Dialing Down The Rhetoric On S-CHIP

I’ve spent quite a bit of passion on the whole proposed expansion of the S-CHIP program and President Bush’s veto of it, and I’m not entirely happy with myself over that. There’s a hell of a lot of heat surrounding the issue, and not much light. In that spirit, I’m going to try to personally tone down a few things, and try to apply a smidgen of calm, reasonable common sense to the issue.

(This might cost me my position in the Vast Right Wing Conspiracy and endanger my weekly checks from the Republican National Committee for parroting their talking points, but I shall let my conscience be my guide. Things have slacked off since Master Rove retired, anyway.)

First up, the existence of the S-CHIP program was never in dispute. President Bush had no problems with continuing it as is. Congress wanted to expand it by roughly a whole order of magnitude, and the whole program became the football in a game of political brinkmanship. Bush said “as is or not at all,” and Congress said “double or nothing.” Neither side is backing down as yet, and that’s where things stand. A safer approach for Congress would have been to pass a reauthorization of the existing program, THEN try to pass an expansion — leaving it as is as a “safety net” before fighting for expansion, but that would have involved passing up the political opportunity to paint Bush as killing the entire program — and that was far, far too tempting.

Secondly, with all the discussion of the Democrats’ poster child for S-CHIP, Graeme Frost, and his family’s financial status, but I — along with a lot of other people — overlooked one crucial element of the whole thing: Frost was ALREADY being covered by the program. The proposed expansion would not have affected him and his family one whit. He should not have been the poster child for the expansion, but for the continuance of it as is.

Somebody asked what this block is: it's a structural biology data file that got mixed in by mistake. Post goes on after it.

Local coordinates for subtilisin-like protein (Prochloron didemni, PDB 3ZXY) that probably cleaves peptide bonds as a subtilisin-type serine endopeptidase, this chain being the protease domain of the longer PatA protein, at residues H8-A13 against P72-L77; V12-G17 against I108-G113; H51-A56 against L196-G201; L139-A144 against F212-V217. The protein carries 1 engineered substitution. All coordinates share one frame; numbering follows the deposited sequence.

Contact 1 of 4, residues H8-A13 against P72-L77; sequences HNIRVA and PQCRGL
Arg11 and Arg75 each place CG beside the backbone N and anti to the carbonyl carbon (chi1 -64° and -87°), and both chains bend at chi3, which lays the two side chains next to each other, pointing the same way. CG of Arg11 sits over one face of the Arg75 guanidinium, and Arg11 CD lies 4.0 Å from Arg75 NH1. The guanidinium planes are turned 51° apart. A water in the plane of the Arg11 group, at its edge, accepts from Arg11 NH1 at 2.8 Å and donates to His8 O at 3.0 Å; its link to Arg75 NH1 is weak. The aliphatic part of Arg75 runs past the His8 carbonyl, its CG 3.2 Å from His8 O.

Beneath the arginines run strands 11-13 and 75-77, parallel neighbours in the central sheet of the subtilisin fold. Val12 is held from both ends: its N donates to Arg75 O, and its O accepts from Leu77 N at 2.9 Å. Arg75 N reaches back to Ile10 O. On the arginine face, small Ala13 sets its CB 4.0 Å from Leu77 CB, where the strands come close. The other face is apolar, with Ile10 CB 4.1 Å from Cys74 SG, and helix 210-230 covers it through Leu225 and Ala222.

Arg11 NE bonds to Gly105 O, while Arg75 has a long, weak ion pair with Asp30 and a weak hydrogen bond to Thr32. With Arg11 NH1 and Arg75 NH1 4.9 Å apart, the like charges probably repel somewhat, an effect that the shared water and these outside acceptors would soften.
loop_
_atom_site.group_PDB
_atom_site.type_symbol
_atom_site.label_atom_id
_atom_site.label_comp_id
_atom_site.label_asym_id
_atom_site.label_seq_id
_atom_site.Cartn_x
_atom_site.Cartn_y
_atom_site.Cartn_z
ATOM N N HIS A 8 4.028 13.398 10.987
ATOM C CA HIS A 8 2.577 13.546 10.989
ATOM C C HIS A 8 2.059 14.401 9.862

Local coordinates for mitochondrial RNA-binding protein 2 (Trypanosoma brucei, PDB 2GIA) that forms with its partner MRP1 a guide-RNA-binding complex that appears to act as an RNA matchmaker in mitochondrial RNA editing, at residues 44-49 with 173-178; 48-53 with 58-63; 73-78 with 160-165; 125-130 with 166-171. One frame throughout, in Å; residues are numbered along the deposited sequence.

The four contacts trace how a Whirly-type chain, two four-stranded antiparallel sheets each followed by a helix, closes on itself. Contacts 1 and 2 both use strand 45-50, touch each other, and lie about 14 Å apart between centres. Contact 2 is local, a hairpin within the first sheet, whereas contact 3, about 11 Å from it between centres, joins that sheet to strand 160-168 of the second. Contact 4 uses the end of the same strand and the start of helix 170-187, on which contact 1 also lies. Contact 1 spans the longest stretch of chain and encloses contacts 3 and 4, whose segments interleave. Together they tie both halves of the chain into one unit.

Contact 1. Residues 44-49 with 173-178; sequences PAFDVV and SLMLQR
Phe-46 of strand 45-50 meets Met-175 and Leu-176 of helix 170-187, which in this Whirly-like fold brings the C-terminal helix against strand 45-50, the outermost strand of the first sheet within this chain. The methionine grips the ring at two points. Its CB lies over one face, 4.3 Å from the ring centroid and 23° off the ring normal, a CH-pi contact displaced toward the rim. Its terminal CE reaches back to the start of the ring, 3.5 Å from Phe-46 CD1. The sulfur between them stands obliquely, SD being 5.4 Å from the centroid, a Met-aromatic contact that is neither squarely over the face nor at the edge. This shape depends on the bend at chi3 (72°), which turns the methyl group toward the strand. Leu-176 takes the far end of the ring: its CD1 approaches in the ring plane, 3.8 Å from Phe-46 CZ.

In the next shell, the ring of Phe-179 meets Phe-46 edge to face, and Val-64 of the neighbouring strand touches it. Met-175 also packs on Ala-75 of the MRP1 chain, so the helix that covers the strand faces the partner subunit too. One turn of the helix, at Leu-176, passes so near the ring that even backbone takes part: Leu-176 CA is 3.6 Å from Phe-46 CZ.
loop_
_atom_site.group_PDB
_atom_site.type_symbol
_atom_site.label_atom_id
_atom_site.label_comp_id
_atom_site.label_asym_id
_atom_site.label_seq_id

Hell, one could use him to argue AGAINST the expansion. By jacking up the costs of the program and tying its funding to cigarette taxes, the plan could threaten the very existence of the program — leaving young Master Frost and other kids like him high and dry.

There’s little arguing that the program is, overall, a good one. The question is just how far it should go. I have a solid bias against expansion of any government program or responsibility until proven absolutely necessary, so my instinct is to reject the expansion. And when it comes to using “helping poor children” as the excuse to help people who make above the national median income and defining “children” as people as old as 25, I dig in my heels and say “hell, no!”

Finally, it must be remembered that Congress MAKES the law. Bush’s power when it comes to law is to say “yes” or “no” to the whole thing; it is Congress that decides just what makes it to his desk. If Congress was truly interested in helping poor children, they would split the bill into two parts — first, reauthorizing S-CHIP as is, then a second bill expanding it. Let the fight be over the actual issues, and not over scoring political points.

Especially when the Democrats are so eager to hide behind children. Sending a 12-year-old to fight your battles, having kids pulling red wagons (hopefully not “Made In China” swathed in lead paint, but one can’t be too certain) is the most vile of political theatre and crudely exploitative of kids, and ought to be thoroughly repudiated.

Nick Hogan may have killed a Marine
Talking It To Death